Because of this, Cordillera women are subjected to state-sanctioned abuses. It has worsened when President Rodrigo Duterte signed the Executive Order No. 70, a directive to institutionalize the “whole-of-nation approach” and create a national task force to end local communist armed conflict, on December 4, 2018. Women human rights defenders are being slapped with trumped-up charges. One of whom is Rachel Mariano, who was detained in Ilocos Sur for almost a year and was acquitted by the Regional Trial Court Judge Mario Anacleto Bañez last September 4. Two months after, Judge Bañez was shot dead while on his way home in La Union.

Meanwhile, during orientations of the Task Force to End Local Communist Armed Conflict (ELCAC) all over Cordillera, the military and police malign legitimate organizations, including Innabuyog as fronts of “communist terrorist groups”. Innabuyog leaders and members are being tagged as either supporters or members of the New Peoples’ Army.

As a result, more than 20 cases of human rights violations against women from January to November of this year was documented. The cases include red-tagging, threat, harassment and intimidation, surveillance, and fake surrender attempts.

In these trying times, we see the Butterflies in each woman who dares to fight for our land, resources, rights and dignity against all odds.

As we commemorate the 16-day campaign to end gender-based violence, we celebrate the lives of the Cordillera women who tirelessly toiled to alleviate the situation of all women in the region and in the country while we urge the Duterte regime to respect, uphold, and protect our human rights. We then call on our kakailians to unite with us and intensify our call for justice for all victims of state fascism and all forms of VAW in the Cordillera. Let the legacy of the Butterflies be our source of inspiration to continue standing up for what is just and right.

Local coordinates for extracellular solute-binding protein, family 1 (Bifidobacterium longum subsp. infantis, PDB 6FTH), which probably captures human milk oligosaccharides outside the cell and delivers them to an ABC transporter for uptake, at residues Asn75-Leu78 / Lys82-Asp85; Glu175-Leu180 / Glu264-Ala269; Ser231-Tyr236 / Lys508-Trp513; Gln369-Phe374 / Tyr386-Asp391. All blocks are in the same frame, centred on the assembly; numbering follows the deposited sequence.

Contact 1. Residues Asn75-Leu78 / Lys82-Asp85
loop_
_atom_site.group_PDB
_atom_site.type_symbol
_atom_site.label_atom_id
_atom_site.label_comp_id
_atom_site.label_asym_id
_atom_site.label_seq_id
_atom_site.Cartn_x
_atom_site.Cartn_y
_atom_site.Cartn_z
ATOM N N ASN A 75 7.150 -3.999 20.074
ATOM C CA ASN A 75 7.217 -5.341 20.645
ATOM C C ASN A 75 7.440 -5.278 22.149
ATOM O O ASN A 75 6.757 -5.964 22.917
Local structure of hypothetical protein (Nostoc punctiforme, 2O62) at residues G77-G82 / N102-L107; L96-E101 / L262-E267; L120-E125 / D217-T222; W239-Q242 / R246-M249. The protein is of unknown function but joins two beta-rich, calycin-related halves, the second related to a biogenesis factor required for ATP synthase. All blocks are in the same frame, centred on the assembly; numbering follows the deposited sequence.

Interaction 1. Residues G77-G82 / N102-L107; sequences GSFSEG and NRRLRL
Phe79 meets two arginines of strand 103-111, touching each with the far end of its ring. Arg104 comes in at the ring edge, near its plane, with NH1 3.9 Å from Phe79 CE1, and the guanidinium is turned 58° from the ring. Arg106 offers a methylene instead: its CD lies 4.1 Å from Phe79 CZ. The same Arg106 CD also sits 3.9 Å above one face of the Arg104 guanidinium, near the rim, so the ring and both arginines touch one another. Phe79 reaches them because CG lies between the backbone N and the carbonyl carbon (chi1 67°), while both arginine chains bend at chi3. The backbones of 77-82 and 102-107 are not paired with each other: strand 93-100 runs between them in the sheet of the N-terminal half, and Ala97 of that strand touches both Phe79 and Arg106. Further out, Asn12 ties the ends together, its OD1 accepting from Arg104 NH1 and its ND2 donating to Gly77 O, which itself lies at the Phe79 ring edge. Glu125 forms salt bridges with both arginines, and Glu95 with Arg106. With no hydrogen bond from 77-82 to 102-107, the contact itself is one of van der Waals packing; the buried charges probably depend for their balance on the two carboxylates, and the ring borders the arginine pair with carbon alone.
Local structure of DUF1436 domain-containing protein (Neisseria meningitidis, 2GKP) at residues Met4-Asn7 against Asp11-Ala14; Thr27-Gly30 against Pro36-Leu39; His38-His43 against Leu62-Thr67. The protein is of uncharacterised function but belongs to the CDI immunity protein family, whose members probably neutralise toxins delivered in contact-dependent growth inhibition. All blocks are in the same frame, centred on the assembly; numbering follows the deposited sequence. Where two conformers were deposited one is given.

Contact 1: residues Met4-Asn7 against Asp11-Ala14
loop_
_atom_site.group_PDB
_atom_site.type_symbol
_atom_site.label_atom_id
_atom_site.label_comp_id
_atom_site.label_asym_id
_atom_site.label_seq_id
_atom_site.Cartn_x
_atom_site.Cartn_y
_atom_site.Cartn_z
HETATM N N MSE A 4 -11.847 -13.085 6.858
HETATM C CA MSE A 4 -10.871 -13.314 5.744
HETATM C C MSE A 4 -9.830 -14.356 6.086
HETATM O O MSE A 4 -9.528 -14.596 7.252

An open letter to the wife, family, and friends of Brandon Lee

Our warmest solidarity greetings to all those who gave their support (moral, material and financial) to the family of Brandon in these times of great tribulation.

Amid beeping life supports, bloodshot eyes from constant crying, endless questions from all over, the uncertainty of tomorrow, how long will you hang on? A month has passed, but an assurance of life has yet to come. You may be overwhelmed with a lot of emotions, but you choose to numb them to focus on the goal of holding on to the lifeline, one day at a time.

You may have asked yourself for the nth time, why? Why him? Why Brandon Lee when all he did was help farmers and indigenous peoples assert their rights. All he did was choose a life where he can pursue his passion for advocating the human rights of those in the margins. Brandon knew for a fact that asserting human rights in the Philippines is dangerous, but he still stood to uphold this because he believes it was the right thing to do.

A month ago, on August 6, Brandon was shot in his home in Ifugao and sustained several gunshot wounds. While being rushed to the hospital, he shouted several times, loudly saying that it was the Armed Forces of the Philippines (AFP) that was responsible for this barbaric act. And while Brandon was fighting for dear life, the AFP concocted lies and spread intrigues that his colleagues committed the attempt on his life. Preposterous! We know that you had to summon more courage to speak to the media and reiterate what Brandon said, that state forces were involved in this attempt on his life.